Ménage books are becoming increasingly popular in e-book land, and thus increasingly prominent. In my (admittedly far from complete) experience, M/M/F groupings are becoming the new “it” couple in the sub-genre. However, the stories do come with their own special brand of problems.
First, the group dynamics have to be handled very carefully, else the book just becomes a traditional coupling with an extra pair of hands for added fun. Second, and this is also a consideration for most erotic romances, when the sex is novel, as M/M/F sex still tends to be, authors run the risk of allowing the sexual connection to overshadow the emotional one. Owning Rachel, a novel by Madison Layle, escapes the first problem, but not the second.
Rachel is a successful prosecutor who is having increasingly erotic dreams of submission and bondage, and the dreams have begun to affect her waking life, leading her to make an appointment to see Dr. Jonathon Sinclair. He does everything he can, but eventually reaches the limits of what he is professionally able to do. Personally, however, is another story. He tells Rachel that in order to get over the dreams, she must listen to what her subconscious is telling her. He hands her a cell phone number, tells her to call it, when she’s sure she’s ready, and walks her to the door.
A month later she makes the call, is kidnapped, and starts a sexual journey to fulfilment with her two kidnappers.
The plot moves nicely along, showing how each barrier Rachel has thrown up is broken down. She works through her various mental blocks, learning more and more about herself, and falling harder and harder for her two teachers: men she never sees but knows by voice as Master and Sire.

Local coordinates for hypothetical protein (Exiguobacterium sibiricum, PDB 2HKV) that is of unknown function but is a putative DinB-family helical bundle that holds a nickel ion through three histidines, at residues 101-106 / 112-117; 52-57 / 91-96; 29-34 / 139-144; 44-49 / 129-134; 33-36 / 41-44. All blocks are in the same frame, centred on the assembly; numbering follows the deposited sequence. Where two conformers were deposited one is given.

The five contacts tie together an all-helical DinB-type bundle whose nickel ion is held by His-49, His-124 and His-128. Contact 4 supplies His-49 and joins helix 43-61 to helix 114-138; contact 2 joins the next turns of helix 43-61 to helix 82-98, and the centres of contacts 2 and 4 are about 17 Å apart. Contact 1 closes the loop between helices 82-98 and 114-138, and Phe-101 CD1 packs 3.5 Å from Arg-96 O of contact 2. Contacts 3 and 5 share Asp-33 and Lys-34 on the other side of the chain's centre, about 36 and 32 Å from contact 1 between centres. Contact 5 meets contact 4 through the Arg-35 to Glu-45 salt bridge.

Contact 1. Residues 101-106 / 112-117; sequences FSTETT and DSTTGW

Layle handles this part quite well. I admit to having had some squeamishness associated with some BDSM books in the past, especially when the story trips just that much too close to “forced seduction” for my personal taste. However, in Owning Rachel Rachel is never coerced into anything, and there was never any discomfort on my part as a reader. In fact, Layle almost went overboard with her “trust is key” mantra.
Readers will be able to guess it easily, so I’ll reveal that Sire is Jon Sinclair. Master is his brother Jack. Together, they’re known as the Masters of Sin. Jon falls for Rachel while still her doctor, and decides to introduce her into the lifestyle with his brother. However, it’s Jack who plays the more prominent role in her introduction, so the three-way connection is forged quite realistically. I have to admit though that the familial connection hit a squick factor with me, and although the brothers were always focused on Rachel, I was never really comfortable with the three-way sex scenes.
While the triumvirate works in the sense that everyone was an equal partner, unfortunately, the emotional connection never materializes. The three eventually share declarations, but I never felt the love. Attraction, sure. Sexual connection, definitely. Emotional bonds? Beyond the fact that the brothers introduce Rachel to her sexual destiny, and she is grateful, I don’t know. Rachel is built up as someone who goes after what she wants, who is always pushing, always wanting more. I wonder if she will be content to stay with the men who introduced her to the lifestyle without trying out others, especially as she grows more comfortable in her sexual identity.
Owning Rachel is an excellent choice to introduce readers into BDSM novels, but regular erotic/romantica readers are unlikely to be seduced.